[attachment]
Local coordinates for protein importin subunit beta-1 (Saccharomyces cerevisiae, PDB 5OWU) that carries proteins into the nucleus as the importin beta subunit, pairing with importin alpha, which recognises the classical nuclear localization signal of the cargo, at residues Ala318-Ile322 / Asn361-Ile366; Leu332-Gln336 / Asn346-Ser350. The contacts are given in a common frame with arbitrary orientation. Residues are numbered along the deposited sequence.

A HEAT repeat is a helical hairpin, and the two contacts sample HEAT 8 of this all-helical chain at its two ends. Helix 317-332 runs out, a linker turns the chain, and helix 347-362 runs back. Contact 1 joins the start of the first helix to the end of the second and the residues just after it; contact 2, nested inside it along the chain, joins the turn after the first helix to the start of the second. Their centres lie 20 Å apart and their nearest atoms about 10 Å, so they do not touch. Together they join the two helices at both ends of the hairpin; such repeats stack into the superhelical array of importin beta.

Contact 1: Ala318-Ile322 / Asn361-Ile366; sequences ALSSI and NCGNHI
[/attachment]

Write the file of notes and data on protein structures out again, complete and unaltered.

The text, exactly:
Local coordinates for protein importin subunit beta-1 (Saccharomyces cerevisiae, PDB 5OWU) that carries proteins into the nucleus as the importin beta subunit, pairing with importin alpha, which recognises the classical nuclear localization signal of the cargo, at residues Ala318-Ile322 / Asn361-Ile366; Leu332-Gln336 / Asn346-Ser350. The contacts are given in a common frame with arbitrary orientation. Residues are numbered along the deposited sequence.

A HEAT repeat is a helical hairpin, and the two contacts sample HEAT 8 of this all-helical chain at its two ends. Helix 317-332 runs out, a linker turns the chain, and helix 347-362 runs back. Contact 1 joins the start of the first helix to the end of the second and the residues just after it; contact 2, nested inside it along the chain, joins the turn after the first helix to the start of the second. Their centres lie 20 Å apart and their nearest atoms about 10 Å, so they do not touch. Together they join the two helices at both ends of the hairpin; such repeats stack into the superhelical array of importin beta.

Contact 1: Ala318-Ile322 / Asn361-Ile366; sequences ALSSI and NCGNHI